Last edited: Apr 18, 2013
  18. CrazyMatt

    CrazyMatt Captain Captain

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    Since the original was never intended to be displayed for this long, would it not make more sense to build a new display model that's true to the original Matt Jeffries/Richard Datin effort (updated to the series production version, of course) and could last longer than the original????
     
  19. Forbin

    Forbin Admiral Admiral

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    Would it not make sense to put the Mona Lisa into safe storage, and put a copy on display in the Louvre?

    Would it not make sense to build a faithful copy of the Spirit of St. Louis and hang that up in place of the original?

    Who the heck wants to go to a museum to see a COPY of something?
     
  20. Robert Comsol

    Robert Comsol Commodore Commodore

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    And this works both ways, doesn't it? ;)

    Again, in the Galileo restoration thread we had already discussed the issue. My Name Is Legion provided one of the original (1960's) promotional stills (post # 68) and I provided a link to the Cloudster close-up shot of the saucer's underside (post # 75) - an extreme close-up shot taken after the 1980's "restoration" (starboard porthole gone missing, forward nacelle cup underside "diffused") - that still revealed the original pencil lines on the saucer's starboard underside which match the original pencil lines of the promotional shot and the Enterprise's regular series appearance.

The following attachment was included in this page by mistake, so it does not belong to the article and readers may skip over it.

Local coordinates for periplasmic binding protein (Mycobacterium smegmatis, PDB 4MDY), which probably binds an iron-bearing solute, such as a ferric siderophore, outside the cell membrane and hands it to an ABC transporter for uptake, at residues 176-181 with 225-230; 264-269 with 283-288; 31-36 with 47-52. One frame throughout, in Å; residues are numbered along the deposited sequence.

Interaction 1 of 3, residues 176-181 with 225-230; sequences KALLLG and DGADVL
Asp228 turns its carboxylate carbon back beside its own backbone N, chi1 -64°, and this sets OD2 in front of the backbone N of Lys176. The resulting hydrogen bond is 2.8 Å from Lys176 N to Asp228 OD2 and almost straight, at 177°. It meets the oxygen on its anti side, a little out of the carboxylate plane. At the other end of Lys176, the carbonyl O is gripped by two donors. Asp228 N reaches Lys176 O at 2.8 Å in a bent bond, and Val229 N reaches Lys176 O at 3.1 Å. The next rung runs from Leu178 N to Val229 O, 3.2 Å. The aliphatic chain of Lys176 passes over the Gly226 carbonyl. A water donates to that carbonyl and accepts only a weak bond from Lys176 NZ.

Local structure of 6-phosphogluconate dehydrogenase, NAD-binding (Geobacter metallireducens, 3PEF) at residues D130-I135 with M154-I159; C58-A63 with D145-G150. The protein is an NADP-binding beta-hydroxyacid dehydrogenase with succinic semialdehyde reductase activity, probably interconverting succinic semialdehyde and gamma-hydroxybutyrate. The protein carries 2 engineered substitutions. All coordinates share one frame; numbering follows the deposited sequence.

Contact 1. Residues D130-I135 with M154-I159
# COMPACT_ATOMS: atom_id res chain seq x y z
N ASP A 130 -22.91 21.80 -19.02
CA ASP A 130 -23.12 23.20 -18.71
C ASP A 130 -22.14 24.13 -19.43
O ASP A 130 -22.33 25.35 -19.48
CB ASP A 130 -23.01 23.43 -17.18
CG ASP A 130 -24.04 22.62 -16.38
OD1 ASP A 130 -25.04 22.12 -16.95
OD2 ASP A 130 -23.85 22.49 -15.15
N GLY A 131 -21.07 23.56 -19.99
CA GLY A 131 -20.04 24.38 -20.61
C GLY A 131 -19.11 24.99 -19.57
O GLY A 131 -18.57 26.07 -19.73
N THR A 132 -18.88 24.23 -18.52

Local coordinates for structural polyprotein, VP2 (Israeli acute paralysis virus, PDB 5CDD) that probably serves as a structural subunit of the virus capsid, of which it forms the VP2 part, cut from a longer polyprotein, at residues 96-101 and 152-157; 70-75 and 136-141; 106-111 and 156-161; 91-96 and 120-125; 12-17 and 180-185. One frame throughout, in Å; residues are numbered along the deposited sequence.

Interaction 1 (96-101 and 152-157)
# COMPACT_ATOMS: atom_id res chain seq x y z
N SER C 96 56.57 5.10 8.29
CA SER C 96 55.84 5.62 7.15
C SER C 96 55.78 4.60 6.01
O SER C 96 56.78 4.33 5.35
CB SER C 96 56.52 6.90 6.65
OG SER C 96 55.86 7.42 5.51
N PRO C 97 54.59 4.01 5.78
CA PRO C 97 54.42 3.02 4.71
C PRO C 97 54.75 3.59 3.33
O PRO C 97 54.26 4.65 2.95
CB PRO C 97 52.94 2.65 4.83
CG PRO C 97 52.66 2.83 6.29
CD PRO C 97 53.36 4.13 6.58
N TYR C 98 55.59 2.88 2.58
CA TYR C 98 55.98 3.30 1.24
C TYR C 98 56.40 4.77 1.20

Now, unless somehow wants to seriously claim that during the 1980's restoration they painstakingly restored those tiny pencil lines (not visible to the Smithsonian visitors in the first place) on a fresh paint, I'd say this particular area was still the original color scheme (and apparently the color appears to match the rest of the ship, i.e. below the saucer's top side.)

    The one option nobody seems to consider possible is that the top side of the saucer received a (new) paint job when the pilot version model was prepped for the regular series... :eek:

    If I'm not mistaken the "7" of 1701 was suddenly different and additionally we had this "rust zone" paint scheme in the bow section of the saucer, that hadn't been there previously (and, of course, the tiny pencil lines).

    I take this as a strong hint, that it had been the saucer's top side of the model that got a paint job while the rest of the model retained its original color.

    I'm most definitely not trying to be dogmatic regarding the issue but I feel looking at all the hints, information and visual materials warrants to doubt general claims like "the top side was the only area not affected by a subsequent paint job".

    Bob